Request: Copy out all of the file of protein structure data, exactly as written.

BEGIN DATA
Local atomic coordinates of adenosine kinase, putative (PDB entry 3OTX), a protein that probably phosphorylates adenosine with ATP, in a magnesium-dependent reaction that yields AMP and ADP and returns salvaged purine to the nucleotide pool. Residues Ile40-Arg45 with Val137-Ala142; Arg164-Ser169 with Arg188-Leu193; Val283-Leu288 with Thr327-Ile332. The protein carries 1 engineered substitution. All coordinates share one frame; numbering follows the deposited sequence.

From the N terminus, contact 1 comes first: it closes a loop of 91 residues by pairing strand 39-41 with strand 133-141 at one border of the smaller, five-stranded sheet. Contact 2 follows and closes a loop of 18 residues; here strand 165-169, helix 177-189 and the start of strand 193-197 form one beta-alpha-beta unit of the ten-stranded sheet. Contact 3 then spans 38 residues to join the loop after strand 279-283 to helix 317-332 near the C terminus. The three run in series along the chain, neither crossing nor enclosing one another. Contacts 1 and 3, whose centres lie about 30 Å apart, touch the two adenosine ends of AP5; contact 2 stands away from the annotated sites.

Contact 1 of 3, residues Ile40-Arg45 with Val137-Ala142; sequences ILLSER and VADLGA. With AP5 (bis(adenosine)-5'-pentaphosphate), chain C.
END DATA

Local atomic coordinates of adenosine kinase, putative (PDB entry 3OTX), a protein that probably phosphorylates adenosine with ATP, in a magnesium-dependent reaction that yields AMP and ADP and returns salvaged purine to the nucleotide pool. Residues Ile40-Arg45 with Val137-Ala142; Arg164-Ser169 with Arg188-Leu193; Val283-Leu288 with Thr327-Ile332. The protein carries 1 engineered substitution. All coordinates share one frame; numbering follows the deposited sequence.

From the N terminus, contact 1 comes first: it closes a loop of 91 residues by pairing strand 39-41 with strand 133-141 at one border of the smaller, five-stranded sheet. Contact 2 follows and closes a loop of 18 residues; here strand 165-169, helix 177-189 and the start of strand 193-197 form one beta-alpha-beta unit of the ten-stranded sheet. Contact 3 then spans 38 residues to join the loop after strand 279-283 to helix 317-332 near the C terminus. The three run in series along the chain, neither crossing nor enclosing one another. Contacts 1 and 3, whose centres lie about 30 Å apart, touch the two adenosine ends of AP5; contact 2 stands away from the annotated sites.

Contact 1 of 3, residues Ile40-Arg45 with Val137-Ala142; sequences ILLSER and VADLGA. With AP5 (bis(adenosine)-5'-pentaphosphate), chain C.